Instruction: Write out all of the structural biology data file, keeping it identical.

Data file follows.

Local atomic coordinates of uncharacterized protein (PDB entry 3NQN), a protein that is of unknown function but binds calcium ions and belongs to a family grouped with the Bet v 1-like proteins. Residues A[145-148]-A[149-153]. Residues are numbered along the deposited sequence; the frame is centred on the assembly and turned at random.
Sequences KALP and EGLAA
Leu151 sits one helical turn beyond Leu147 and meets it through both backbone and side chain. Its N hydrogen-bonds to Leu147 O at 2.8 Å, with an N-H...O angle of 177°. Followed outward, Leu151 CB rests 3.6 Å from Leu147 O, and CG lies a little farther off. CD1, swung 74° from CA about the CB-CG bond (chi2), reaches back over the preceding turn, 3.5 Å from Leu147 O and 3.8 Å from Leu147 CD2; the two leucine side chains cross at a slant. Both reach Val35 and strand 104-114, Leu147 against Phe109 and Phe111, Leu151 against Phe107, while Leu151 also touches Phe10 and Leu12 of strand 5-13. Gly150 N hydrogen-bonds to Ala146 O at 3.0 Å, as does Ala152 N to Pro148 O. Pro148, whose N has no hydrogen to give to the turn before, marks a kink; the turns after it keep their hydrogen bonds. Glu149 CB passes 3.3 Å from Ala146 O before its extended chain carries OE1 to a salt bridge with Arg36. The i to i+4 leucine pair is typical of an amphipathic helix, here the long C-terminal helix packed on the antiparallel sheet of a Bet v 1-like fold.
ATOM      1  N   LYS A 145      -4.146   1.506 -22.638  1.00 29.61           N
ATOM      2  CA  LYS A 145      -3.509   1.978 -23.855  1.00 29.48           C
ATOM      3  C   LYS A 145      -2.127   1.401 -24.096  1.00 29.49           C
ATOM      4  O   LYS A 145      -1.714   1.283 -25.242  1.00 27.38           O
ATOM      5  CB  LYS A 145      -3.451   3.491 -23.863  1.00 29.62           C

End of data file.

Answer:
Local atomic coordinates of uncharacterized protein (PDB entry 3NQN), a protein that is of unknown function but binds calcium ions and belongs to a family grouped with the Bet v 1-like proteins. Residues A[145-148]-A[149-153]. Residues are numbered along the deposited sequence; the frame is centred on the assembly and turned at random.
Sequences KALP and EGLAA
Leu151 sits one helical turn beyond Leu147 and meets it through both backbone and side chain. Its N hydrogen-bonds to Leu147 O at 2.8 Å, with an N-H...O angle of 177°. Followed outward, Leu151 CB rests 3.6 Å from Leu147 O, and CG lies a little farther off. CD1, swung 74° from CA about the CB-CG bond (chi2), reaches back over the preceding turn, 3.5 Å from Leu147 O and 3.8 Å from Leu147 CD2; the two leucine side chains cross at a slant. Both reach Val35 and strand 104-114, Leu147 against Phe109 and Phe111, Leu151 against Phe107, while Leu151 also touches Phe10 and Leu12 of strand 5-13. Gly150 N hydrogen-bonds to Ala146 O at 3.0 Å, as does Ala152 N to Pro148 O. Pro148, whose N has no hydrogen to give to the turn before, marks a kink; the turns after it keep their hydrogen bonds. Glu149 CB passes 3.3 Å from Ala146 O before its extended chain carries OE1 to a salt bridge with Arg36. The i to i+4 leucine pair is typical of an amphipathic helix, here the long C-terminal helix packed on the antiparallel sheet of a Bet v 1-like fold.
ATOM      1  N   LYS A 145      -4.146   1.506 -22.638  1.00 29.61           N
ATOM      2  CA  LYS A 145      -3.509   1.978 -23.855  1.00 29.48           C
ATOM      3  C   LYS A 145      -2.127   1.401 -24.096  1.00 29.49           C
ATOM      4  O   LYS A 145      -1.714   1.283 -25.242  1.00 27.38           O
ATOM      5  CB  LYS A 145      -3.451   3.491 -23.863  1.00 29.62           C